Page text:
The bullfinch is supposed to be a shy bird, that is rarely seen, yet they are often visitors to my garden. It might be because we are rural and are next to luscious fields and wooded areas. We are so fortunate that our neighbours are such a variety of different birds and wildlife. These bullfinches are usually spotted on my fruit trees within the garden particularly in the winter months.
Firstly, I’ll hear the distinctive piping whistle call and then spot its gorgeous, vibrant, peachy, red breast. I’m sure the female bullfinch is nearby, but it’s the male bullfinch that I always see, probably because of their colourful red breast making them much easier to spot!
I’ve managed to capture a wonderful photograph of the male bullfinch which I use as my own reference photo to base my watercolour painting upon.
Mixing Watercolour Paints
To begin with, I have created a very loose pencil outline. From there I mixed and created four palette mixes of pale orange/ peach, pale grey, blue and a black mix. All of the colours are created from just three colours, blue, yellow, red – my pure watercolour technique.
To paint, I used Winsor and Newton series 7 kolinsky small brushes and Bockingford Not 425gsm watercolour paper. The heavyweight watercolour paper is ideal for timesaving as it doesn’t need to be stretched before use. When using lighter weight watercolour papers, the surface needs to be stretched by soaking it for a long period of time. This prevents any cockling of the surface when you apply your watercolour paint.
To start my painting, I applied layers of blue watercolour, this builds up and develops the underlying colour for the black and grey areas. On top of this, I then applied small brushstrokes of the orange mix to create the bullfinch breast. The small, delicate brushstrokes represent the tiny feathers of the bullfinch.
After the initial blue washes and delicate orange tones of the feathered breast, I applied the initial layers of black to the bullfinch beak, eye and head. In order to achieve the darkest black wash, I continually apply layers to this area as the first layers dry.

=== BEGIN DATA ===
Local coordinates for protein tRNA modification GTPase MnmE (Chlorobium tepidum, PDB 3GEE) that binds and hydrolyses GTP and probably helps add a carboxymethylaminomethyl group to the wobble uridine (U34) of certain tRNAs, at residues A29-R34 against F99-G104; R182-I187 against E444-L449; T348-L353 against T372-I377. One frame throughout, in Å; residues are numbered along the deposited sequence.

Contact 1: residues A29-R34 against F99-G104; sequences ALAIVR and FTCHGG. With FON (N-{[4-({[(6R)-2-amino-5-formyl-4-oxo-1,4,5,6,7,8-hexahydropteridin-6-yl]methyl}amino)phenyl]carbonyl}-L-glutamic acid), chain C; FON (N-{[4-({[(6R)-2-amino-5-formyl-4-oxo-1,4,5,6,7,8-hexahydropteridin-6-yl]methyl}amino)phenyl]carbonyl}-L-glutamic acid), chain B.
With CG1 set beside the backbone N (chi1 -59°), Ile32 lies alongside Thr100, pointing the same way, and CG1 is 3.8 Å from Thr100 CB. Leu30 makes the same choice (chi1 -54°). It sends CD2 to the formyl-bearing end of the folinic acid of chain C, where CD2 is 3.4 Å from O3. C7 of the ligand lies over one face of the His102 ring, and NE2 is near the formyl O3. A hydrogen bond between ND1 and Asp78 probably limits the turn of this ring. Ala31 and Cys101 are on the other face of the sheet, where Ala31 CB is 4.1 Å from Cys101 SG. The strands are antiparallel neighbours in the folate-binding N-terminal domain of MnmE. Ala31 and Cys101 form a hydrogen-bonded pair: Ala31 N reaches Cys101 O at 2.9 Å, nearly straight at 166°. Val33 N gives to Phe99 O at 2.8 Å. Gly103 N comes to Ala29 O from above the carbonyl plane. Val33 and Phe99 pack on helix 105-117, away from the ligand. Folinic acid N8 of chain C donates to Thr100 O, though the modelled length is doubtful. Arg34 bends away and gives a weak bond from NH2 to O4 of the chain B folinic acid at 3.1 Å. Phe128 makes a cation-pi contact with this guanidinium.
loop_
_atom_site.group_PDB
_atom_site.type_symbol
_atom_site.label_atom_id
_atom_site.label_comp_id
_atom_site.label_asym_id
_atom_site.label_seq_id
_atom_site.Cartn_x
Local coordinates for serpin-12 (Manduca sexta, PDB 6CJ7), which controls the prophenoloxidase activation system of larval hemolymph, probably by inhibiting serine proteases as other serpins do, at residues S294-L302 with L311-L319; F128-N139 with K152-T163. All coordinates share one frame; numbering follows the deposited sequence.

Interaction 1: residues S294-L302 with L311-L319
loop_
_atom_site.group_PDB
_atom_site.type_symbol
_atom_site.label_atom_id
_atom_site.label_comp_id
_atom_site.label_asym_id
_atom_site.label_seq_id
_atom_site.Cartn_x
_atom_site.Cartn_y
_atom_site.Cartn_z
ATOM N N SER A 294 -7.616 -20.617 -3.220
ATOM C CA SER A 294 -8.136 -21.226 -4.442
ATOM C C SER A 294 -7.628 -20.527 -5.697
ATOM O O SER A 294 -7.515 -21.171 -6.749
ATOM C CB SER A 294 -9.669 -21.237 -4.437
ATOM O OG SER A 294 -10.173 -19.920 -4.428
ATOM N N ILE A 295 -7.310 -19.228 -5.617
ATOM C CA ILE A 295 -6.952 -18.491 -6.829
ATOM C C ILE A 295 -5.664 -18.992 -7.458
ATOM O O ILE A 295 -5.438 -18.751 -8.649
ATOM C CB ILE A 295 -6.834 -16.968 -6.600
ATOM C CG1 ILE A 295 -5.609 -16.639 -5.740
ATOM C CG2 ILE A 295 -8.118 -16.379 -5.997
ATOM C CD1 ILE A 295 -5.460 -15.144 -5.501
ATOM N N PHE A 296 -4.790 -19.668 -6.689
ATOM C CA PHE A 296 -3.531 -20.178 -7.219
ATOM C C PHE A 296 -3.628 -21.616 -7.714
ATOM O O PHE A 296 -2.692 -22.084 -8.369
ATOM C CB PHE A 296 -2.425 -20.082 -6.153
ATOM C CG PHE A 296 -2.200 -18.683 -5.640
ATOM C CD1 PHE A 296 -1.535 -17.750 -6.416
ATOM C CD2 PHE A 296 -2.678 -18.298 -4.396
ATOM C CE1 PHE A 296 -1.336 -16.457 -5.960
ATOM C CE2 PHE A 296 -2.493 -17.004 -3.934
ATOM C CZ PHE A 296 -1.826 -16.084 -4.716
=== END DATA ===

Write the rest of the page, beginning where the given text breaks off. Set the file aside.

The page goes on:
Creating the White Areas
Each of the white feathers of the bullfinch and the highlighted white areas on the eye, beak and tail are the natural tone of the Bockingford watercolour paper. No white paint is used at all, and nor do I use masking fluid in my work. The delicate white tones and highlights are created by a very steady hand painting around these areas!
A top tip of mine would be to have a scrap piece of paper next to your work. I use mine to test out my colour mixes as I paint. It also allows me to remove any excess water from my paint brushes. Sadly, too much paint or water on a paint brush has the ability to very easily ruin a delicate painting like this.
Slowly but steadily I keep applying layers of gentle watercolour brushstrokes to the bullfinch, until I feel like I have a good depth of colour. I then swap my watercolour brush to a smaller one which allows me to carefully add in the finer detail to the beak, eye and bullfinch tail.
To finish the little bullfinch off, I mix up a green/brown palette to paint in the branch he is sitting on. If you like what you see, you can purchase my finished bullfinch painting here.